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The Politics of Work: Gender and Labour in Victoria, 1880-1939 - Studies in Australian History (Hardback)
  • The Politics of Work: Gender and Labour in Victoria, 1880-1939 - Studies in Australian History (Hardback)
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The Politics of Work: Gender and Labour in Victoria, 1880-1939 - Studies in Australian History (Hardback)

(author)
£78.00
Hardback 279 Pages / Published: 23/11/1993
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Australia has a strong tradition of labour historiography, which until recently has been focused on the institutions of the labour movement: trade unions and labour parties. This book shifts the focus back to the workplace and looks at how and why the nature of work changed during the period from the late nineteenth century to World War II. The book focuses on three industries in the state of Victoria: clothing, bootmaking, and printing. Concerned with the complex relationship between economic and technological change, the nature of sexual division in the workforce, and the role of union, employer and state activists, it carefully traces the impact of all of these factors on wage levels for men and women. The treatment of these themes touches on wide historical issues, as we follow the fortunes of Victorian manufacturing, and consider the political strategies of the trade unions of the time and the state's response to them. The study is also an important piece of social history, evoking the nature of work for many Australians of the period.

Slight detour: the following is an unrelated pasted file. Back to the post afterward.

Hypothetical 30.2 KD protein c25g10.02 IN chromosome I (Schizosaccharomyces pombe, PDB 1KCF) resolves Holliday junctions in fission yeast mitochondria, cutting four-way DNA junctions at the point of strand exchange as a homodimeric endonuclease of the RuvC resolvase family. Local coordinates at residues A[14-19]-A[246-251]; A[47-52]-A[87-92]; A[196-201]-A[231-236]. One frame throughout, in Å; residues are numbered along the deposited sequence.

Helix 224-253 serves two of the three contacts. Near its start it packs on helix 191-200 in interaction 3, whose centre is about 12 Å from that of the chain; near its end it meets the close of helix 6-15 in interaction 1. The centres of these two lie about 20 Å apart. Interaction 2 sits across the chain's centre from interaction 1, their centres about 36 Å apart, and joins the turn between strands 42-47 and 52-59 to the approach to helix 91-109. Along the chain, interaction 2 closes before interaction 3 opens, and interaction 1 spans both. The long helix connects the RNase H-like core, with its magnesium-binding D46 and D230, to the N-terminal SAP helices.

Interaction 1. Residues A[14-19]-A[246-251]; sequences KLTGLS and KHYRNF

Publisher: Cambridge University Press
ISBN: 9780521401999
Number of pages: 279
Weight: 812 g
Dimensions: 247 x 174 x 22 mm


MEDIA REVIEWS
"The data base is impressive in terms of its extent and its blend of quantitative and non-quantitative material, revealing an immense amount of hands-on work. Even more impressive is the way the author comes to grips with it. She promises, and achieves, a multi-faceted explanation of change in the labour process, encompassing the interaction between product and labour markets, technological advances, supply of capital, state interventions and racial and gender orders." Alison Turtle, Journal of the History of the Behavioral Sciences
"...does much to explain how 'skill' has been gendered historically and how women have come to occupy an inferior position in the capitalist labour market." Christina Burr, Labor History
"Frances' examination of three industries--clothing, boot-making and printing--is both thought-provoking and readable....[S]he is very persuasive in tracing the effects, which often are shown to be unpredictable or counter-productive, of technology and government intervention upon the conditions of work." Thomas E. Tausky, Australian and New Zealand Studies in Canada
"She ably demonstrates the importance of perceiving uneven developement with regard to gender and labor and of avoiding monocausal explanations of both change and the maintenance of the status quo....Frances's book makes a useful contribution to a more nuanced understanding of women's labor history." Judith Allen, American Historical Review

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